Wednesday, 10 September 2008

US Vs Brit - what's the difference?

AlistairL has posted asking about the differences between UK & US training.

Well, the first thing to say is that both 'sides' find the other fascinating when they get the chance to experience it!

A history lesson:

In 1992 I was ablt to attend an 'MRC' (Motorcycle RiderCourse - the MSF's [that's Motorcycle Safety Foundation] 'learner' course), through the USAF at a UK airbase, RAF Bentwaters (now closed), possible through the great help of Master Sgt Garth Leonard (now retired). In fact, I acted as a 'real' trainee on an instructor preparation course.

Shortly after, I was able to attend an ERC (Experienced RiderCourse) at Garth's 'home' base RAF Upper Heyford (now closed). At that same course there were several other UK instructors from the BMF Rider Training Schme, some of whom doubted that the UK's 'Roadcraft' could be bettered. That day changed attitudes!

Subseqyently, approx. 75 UK riders, from the BMF-RTS, motorcycle trade, and the IAM, attended ERC courses, first at Heyford, subsequently at RAF Fairford.

In 1994 I was 'sponsored' by Heyford to attend an instructor prep course at RAF Molesworth.

In 1997 my involvement ended, as the base commander at Fairford decided he didn't want any UK riders on the base - and that included MSF instructors. Since the only two MSF instructors available were me (a UK civvie) and another guy who was ex-USAF, but retired and a UK civvie, that ended MSF training.

I was briefly contacted later by someone trying to set up a range (the MSF training area) but was unable to contact him after.


There are so many differences between 'their' training (and I know more about the MSF as it was then than now) and 'ours'. Also, the 'motorcop'/'Pro' techniques are police-based, and I had no involvement with them. The US police have, as far as I know, no direct equivalent to 'Roadcraft', and indivdual forces may be free to implement their own training regimes, unlike our network of police driving schools.

The MSF training is heavily 'regimented' (nothing to do with it being USAF); courses are almost 'scripted', lessons are set length of time, certain points must be covered.

The bad part of that is lack of flexibility in the training which allows no leeway for slower learners, except one-off remedial sessions. Instructors don't have the same flexibility that the UK's have - it's a total contrast to, for example, a CBT courtse where the move to the next module is only made when the trainee's ability justifies it.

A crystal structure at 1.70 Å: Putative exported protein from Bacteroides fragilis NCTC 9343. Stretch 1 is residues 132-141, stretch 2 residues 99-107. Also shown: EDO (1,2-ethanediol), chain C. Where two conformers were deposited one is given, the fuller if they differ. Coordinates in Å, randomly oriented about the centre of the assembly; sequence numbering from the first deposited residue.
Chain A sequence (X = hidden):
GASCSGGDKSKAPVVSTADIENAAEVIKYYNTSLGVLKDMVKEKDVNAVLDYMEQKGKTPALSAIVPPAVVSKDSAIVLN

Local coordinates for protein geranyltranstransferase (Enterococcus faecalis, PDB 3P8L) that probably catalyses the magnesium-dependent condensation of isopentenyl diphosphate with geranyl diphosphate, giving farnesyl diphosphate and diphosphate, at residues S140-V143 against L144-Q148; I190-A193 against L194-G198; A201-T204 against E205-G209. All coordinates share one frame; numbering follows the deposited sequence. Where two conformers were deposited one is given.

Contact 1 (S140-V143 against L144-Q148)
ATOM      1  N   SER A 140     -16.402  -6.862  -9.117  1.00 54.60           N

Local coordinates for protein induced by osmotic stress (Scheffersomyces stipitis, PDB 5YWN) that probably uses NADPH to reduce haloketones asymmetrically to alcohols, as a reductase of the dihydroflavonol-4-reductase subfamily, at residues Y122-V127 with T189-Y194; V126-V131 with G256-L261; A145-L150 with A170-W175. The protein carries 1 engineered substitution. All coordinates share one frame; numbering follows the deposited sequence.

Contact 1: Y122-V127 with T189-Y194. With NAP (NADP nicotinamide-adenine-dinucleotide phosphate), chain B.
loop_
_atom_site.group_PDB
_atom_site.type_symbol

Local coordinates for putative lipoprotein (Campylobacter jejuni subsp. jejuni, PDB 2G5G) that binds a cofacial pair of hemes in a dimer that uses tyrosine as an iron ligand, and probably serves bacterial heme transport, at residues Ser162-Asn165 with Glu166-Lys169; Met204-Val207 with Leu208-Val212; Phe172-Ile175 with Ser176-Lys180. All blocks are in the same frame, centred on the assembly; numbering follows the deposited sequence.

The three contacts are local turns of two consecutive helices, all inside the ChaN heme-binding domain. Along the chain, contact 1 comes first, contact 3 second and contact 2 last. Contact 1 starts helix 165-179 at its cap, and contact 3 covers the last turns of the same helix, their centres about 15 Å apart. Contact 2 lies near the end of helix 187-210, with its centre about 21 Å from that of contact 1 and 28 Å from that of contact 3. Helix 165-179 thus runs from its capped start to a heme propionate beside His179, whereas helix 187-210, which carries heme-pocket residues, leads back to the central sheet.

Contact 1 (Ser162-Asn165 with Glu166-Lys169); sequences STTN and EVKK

However . . . because it's so prescriptive it ensures the entire syllabus, to the required standard, is completed. 'Production line' it may be - but you gain the benefits of a 'standard product'.

In a way, it equates to the IAM system (little S) here; they're getting you to test level, you will ride as we show you. And where that 'fails' is with 'non-standard' riders, where one size doesn't fit all.

Similarly, perhaps, the MSF allows no extra flair from the instructor - they really do have to do it 'by the book' - and trust me, those books are big'n'heavy! Lesson plans for the theory session include exact timings, points that must be covered, slides or videos to show, and allow little room for the instructor's personality.

ALL MSF training is either theory or off-road, on the 'range', a hard-surface area roughly (ie 'from memory') 120ft x 220ft. Exercises use a plethora of cones - painting the coloured dots is a two-day job!

On the learner course (MRC), there are 'core skills' covered: starting, stopping, braking, turning, and 'advanced' skills, such as 'swerving'. All road riding (corners, junctions, lane-changes) is simulated on the range.

Range safety is of vital importance, to protect the instructors from injury, and from being sued . . . Some of the 'lesson's from that stay in my mind even now, for example never having your back to a bike with it's engine running.

Courses are (were) based heavily on research: the well-known Hurt report, task analysis (look at the actions a rider must take) and photgraphic analysis.

Teaching is educationally-based: lessons have an introduction, 'visual' presentation, 'instructor' presentation, recap, follow-up work. There are indoor 'armchair exercises' covering getting on the bike, gear-changing, cornering . . . Range sessions have a briefin, demo ride with commentary, exercise with coaching, and debrief.

Having seen how well off-road training and testing can be done, it worries me how the DSA are doing the new test. DSA need speed-measuring equipment, MSF give you a stop watch and a time:speed chart. MSF have set marking criteria which parallel training, DSA have . . . well, who knows?

If you'd like more explained, let me know!


1 comment:

AlistairL said...

Cheers for this. In fact although I've read it a couple of times I think I will need to have a think before I come up with questions - well covered :)